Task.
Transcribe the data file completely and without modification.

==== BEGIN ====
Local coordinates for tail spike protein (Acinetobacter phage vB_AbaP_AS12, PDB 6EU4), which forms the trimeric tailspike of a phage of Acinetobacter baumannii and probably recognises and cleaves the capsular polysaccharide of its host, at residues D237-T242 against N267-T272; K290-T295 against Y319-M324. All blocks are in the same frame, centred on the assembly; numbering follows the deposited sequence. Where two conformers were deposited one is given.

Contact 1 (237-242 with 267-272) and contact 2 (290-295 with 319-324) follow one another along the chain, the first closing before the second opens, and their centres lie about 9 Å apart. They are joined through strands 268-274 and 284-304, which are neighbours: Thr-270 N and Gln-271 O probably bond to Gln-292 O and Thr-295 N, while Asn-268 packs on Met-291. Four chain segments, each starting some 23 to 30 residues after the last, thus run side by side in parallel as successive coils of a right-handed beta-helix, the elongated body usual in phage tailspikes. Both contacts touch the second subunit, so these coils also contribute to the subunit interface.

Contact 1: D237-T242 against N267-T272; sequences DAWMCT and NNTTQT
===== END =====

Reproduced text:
Local coordinates for tail spike protein (Acinetobacter phage vB_AbaP_AS12, PDB 6EU4), which forms the trimeric tailspike of a phage of Acinetobacter baumannii and probably recognises and cleaves the capsular polysaccharide of its host, at residues D237-T242 against N267-T272; K290-T295 against Y319-M324. All blocks are in the same frame, centred on the assembly; numbering follows the deposited sequence. Where two conformers were deposited one is given.

Contact 1 (237-242 with 267-272) and contact 2 (290-295 with 319-324) follow one another along the chain, the first closing before the second opens, and their centres lie about 9 Å apart. They are joined through strands 268-274 and 284-304, which are neighbours: Thr-270 N and Gln-271 O probably bond to Gln-292 O and Thr-295 N, while Asn-268 packs on Met-291. Four chain segments, each starting some 23 to 30 residues after the last, thus run side by side in parallel as successive coils of a right-handed beta-helix, the elongated body usual in phage tailspikes. Both contacts touch the second subunit, so these coils also contribute to the subunit interface.

Contact 1: D237-T242 against N267-T272; sequences DAWMCT and NNTTQT